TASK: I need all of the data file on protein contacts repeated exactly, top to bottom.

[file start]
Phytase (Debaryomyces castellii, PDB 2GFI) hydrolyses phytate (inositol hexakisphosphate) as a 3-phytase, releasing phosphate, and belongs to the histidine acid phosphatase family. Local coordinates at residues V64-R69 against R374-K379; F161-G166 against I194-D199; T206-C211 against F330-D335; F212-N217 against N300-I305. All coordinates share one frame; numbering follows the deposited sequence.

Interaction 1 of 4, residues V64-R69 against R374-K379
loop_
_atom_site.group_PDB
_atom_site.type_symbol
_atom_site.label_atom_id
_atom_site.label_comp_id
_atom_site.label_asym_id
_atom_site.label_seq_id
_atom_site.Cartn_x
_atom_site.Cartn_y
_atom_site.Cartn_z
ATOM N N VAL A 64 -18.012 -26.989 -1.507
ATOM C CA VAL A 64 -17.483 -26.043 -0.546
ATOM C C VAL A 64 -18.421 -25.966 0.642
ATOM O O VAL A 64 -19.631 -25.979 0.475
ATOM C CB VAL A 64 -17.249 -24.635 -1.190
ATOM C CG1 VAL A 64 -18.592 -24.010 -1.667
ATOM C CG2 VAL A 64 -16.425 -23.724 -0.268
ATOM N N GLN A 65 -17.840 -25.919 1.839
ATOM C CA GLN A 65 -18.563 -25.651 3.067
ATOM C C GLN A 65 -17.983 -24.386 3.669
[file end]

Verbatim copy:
Phytase (Debaryomyces castellii, PDB 2GFI) hydrolyses phytate (inositol hexakisphosphate) as a 3-phytase, releasing phosphate, and belongs to the histidine acid phosphatase family. Local coordinates at residues V64-R69 against R374-K379; F161-G166 against I194-D199; T206-C211 against F330-D335; F212-N217 against N300-I305. All coordinates share one frame; numbering follows the deposited sequence.

Interaction 1 of 4, residues V64-R69 against R374-K379
loop_
_atom_site.group_PDB
_atom_site.type_symbol
_atom_site.label_atom_id
_atom_site.label_comp_id
_atom_site.label_asym_id
_atom_site.label_seq_id
_atom_site.Cartn_x
_atom_site.Cartn_y
_atom_site.Cartn_z
ATOM N N VAL A 64 -18.012 -26.989 -1.507
ATOM C CA VAL A 64 -17.483 -26.043 -0.546
ATOM C C VAL A 64 -18.421 -25.966 0.642
ATOM O O VAL A 64 -19.631 -25.979 0.475
ATOM C CB VAL A 64 -17.249 -24.635 -1.190
ATOM C CG1 VAL A 64 -18.592 -24.010 -1.667
ATOM C CG2 VAL A 64 -16.425 -23.724 -0.268
ATOM N N GLN A 65 -17.840 -25.919 1.839
ATOM C CA GLN A 65 -18.563 -25.651 3.067
ATOM C C GLN A 65 -17.983 -24.386 3.669